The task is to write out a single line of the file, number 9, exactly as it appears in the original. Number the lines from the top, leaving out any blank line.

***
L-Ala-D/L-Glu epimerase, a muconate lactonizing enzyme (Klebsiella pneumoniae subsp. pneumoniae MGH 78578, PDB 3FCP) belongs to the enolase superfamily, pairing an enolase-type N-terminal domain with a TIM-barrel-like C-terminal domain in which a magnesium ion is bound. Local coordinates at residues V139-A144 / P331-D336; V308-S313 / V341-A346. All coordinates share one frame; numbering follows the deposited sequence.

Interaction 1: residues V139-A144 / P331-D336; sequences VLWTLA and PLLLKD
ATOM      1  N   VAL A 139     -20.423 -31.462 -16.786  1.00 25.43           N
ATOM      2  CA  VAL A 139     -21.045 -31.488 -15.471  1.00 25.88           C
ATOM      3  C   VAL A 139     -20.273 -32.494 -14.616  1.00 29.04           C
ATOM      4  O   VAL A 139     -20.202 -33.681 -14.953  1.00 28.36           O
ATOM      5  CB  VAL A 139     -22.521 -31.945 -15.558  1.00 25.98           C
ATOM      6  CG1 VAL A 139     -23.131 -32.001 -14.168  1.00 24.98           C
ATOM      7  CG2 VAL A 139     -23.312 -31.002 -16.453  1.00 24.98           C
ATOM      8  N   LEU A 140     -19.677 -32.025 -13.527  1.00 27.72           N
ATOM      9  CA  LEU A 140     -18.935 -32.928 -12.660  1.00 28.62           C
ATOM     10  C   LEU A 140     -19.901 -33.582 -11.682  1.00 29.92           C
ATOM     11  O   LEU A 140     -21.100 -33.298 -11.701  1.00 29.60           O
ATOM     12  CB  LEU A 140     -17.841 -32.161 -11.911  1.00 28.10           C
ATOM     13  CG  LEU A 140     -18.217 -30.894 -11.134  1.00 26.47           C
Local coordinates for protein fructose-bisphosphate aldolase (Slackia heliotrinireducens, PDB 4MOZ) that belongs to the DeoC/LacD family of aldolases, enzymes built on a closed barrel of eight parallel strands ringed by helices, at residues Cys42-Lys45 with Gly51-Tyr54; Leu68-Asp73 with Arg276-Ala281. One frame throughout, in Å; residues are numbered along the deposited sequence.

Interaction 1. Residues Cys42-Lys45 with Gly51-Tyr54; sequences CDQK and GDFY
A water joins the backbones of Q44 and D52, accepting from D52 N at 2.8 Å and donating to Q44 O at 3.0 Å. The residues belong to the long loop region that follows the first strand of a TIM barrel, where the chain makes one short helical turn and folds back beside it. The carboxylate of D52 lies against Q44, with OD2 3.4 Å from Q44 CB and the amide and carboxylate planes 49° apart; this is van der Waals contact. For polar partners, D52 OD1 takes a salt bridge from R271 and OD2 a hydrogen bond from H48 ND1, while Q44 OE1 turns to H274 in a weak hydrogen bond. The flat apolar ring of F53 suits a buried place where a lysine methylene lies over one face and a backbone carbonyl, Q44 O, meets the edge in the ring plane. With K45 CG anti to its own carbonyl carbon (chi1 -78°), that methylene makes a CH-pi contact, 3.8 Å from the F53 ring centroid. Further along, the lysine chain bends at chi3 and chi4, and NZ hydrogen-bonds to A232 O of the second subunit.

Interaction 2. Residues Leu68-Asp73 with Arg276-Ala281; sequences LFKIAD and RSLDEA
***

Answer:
ATOM      7  CG2 VAL A 139     -23.312 -31.002 -16.453  1.00 24.98           C